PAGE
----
So then the first article of this knowledge is, to set down sound and true distributions and descriptions of the several characters and tempers of men's natures and dispositions; especially having regard to those differences which are most radical, in being the fountains and causes of the rest, or most frequent in concurrence or commixture; wherein it is not the handling of a few of them in passage, the better to describe the mediocrities of virtues, that can satisfy this intention. For if it deserve to be considered, "That there are minds which are proportioned to great matters, and others to small," (which Aristotle handleth, or ought to have handled, by the name of magnanimity ;) doth it not deserve as well to be considered, "That there are minds proportioned to intend many matters, and others to few?" So that some can divide themselves; others can perchance do exactly well, but it must be but in few things at once and so there cometh to be a narrowness of mind, as well as pusillanimity. And again, "That some minds are proportioned to that which may be despatched at once, or within a short return of time; others to that which begins a far off and is to be won with length of pursuit ;"

"Jam tum tenditque fovetque."

So that there may be fitly said to be a longanimity, which is commonly also ascribed to God as a magnanimity. So further deserved it to be considered by Aristotle; "that there is a disposition in conversation, (supposing it in things which do in no sort touch or concern a man's self,) to soothe and please; and a disposition contrary to contradict and cross:" and deserveth it not much better to be considered, "that there is a disposition, not in conversation or talk, but in matter of more serious nature, (and supposing it still in things merely indifferent,) to take pleasure in the good of another; and a disposition contrariwise, to take distaste at the good of another? which is that properly which we call good-nature or ill-nature, benignity or malignity: and therefore I cannot sufficiently marvel that this part of knowledge, touching the several characters of natures and dispositions, should be omitted both in morality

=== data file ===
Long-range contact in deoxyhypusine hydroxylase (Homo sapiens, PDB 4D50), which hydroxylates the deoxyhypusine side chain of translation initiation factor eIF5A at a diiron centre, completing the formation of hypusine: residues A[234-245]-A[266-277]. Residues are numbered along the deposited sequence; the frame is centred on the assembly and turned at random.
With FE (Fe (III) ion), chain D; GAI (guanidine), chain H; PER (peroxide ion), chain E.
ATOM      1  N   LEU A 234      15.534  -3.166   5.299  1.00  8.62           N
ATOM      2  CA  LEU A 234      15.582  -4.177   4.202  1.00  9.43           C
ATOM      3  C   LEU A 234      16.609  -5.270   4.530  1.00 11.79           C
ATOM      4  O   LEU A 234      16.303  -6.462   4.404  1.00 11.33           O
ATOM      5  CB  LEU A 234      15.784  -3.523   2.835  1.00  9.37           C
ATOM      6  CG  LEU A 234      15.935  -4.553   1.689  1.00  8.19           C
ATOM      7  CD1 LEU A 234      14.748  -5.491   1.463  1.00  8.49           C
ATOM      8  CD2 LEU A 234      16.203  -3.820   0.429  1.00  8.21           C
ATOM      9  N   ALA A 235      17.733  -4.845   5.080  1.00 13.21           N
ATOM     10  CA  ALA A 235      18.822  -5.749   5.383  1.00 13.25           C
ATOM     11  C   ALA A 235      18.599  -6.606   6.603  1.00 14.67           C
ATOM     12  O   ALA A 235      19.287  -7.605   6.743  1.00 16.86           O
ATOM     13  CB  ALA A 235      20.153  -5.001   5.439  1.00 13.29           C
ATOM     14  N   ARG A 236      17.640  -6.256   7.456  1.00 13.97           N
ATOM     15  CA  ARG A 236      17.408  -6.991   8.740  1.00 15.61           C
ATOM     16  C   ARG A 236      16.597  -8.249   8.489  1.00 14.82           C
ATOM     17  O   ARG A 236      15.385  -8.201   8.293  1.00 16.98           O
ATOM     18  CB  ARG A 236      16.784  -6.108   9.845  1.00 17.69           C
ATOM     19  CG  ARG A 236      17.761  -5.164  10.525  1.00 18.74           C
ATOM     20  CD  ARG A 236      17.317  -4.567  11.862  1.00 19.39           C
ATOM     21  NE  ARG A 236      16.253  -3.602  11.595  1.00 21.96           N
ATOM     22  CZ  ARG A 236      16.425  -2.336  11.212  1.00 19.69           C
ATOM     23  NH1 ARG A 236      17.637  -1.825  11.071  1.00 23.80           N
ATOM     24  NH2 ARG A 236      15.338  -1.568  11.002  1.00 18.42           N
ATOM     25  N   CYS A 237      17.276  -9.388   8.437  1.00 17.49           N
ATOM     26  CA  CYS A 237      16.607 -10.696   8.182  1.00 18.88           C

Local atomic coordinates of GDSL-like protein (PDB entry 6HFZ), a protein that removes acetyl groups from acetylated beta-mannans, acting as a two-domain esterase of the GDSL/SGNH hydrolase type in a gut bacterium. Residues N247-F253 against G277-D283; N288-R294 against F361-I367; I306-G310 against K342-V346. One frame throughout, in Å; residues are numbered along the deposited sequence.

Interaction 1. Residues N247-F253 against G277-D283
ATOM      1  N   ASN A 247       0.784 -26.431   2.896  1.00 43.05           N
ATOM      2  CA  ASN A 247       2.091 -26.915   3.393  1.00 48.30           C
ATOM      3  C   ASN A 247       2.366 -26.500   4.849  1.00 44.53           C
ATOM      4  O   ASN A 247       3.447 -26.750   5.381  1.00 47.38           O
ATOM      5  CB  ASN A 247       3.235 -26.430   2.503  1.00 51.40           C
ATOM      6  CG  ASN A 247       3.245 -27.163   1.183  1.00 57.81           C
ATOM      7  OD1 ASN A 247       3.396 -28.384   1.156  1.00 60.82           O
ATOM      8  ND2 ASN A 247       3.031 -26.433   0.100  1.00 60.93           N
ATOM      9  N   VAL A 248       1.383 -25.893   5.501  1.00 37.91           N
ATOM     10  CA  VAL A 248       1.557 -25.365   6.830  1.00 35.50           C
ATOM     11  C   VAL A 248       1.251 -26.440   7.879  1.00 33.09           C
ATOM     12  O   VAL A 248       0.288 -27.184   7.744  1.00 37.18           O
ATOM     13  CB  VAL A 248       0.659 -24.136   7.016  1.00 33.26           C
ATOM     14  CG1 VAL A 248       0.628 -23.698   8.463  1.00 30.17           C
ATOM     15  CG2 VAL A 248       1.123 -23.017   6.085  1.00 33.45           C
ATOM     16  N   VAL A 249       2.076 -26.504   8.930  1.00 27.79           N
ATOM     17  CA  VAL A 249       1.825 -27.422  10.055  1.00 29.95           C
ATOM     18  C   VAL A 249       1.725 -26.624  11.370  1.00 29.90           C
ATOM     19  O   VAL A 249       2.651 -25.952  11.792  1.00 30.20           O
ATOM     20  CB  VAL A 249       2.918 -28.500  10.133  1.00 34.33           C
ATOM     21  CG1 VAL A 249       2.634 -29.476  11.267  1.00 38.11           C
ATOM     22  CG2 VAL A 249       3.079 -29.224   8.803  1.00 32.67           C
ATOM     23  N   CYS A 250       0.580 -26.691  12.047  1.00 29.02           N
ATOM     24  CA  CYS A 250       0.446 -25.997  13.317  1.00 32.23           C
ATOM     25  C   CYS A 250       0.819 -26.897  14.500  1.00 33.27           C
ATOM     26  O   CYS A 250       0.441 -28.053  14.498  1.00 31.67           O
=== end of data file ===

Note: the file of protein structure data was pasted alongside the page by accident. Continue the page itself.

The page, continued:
constitutions doth to the physician; except we mean to follow the indiscretion of empirics, which minister the same medicines to all patients. Another article of this knowledge is the inquiry touching the affections; for as in medicining of the body, it is in order first to know the divers complexions and constitutions; secondly, the diseases; and lastly, the cures : so in medicining of the mind, after knowledge of the divers char

and policy; considering it is of so great ministry | grounds and moulds doth to agriculture, and the and suppeditation to them both. A man shall knowledge of the diversity of complexions and find in the traditions of astrology some pretty and apt divisions of men's natures, according to the predominances of the planets; lovers of quiet, lovers of action, lovers of victory, lovers of honour, lovers of pleasure, lovers of arts, lovers of change, and so forth. A man shall find in the wisest sort of these relations which the Italians make touching conclaves, the natures of the several cardinals handsomely and livelily painted forth: a man shall meet with, in every day's con-acters of men's natures, it followeth, in order, to ference, the denominations of sensitive, dry, formal, real, humorous, certain, "huomo di prima impressione, huomo di ultima impressione," and the like: and yet nevertheless this kind of observations wandereth in words, but is not fixed in inquiry. For the distinctions are found, many of them, but we conclude no precepts upon them: wherein our fault is the greater: because both history, poesy, and daily experience are as goodly fields where these observations grow; whereof we make a few posies to hold in our hands, but no man bringeth them to the confectionary, that receipts might be made of them for the use of life.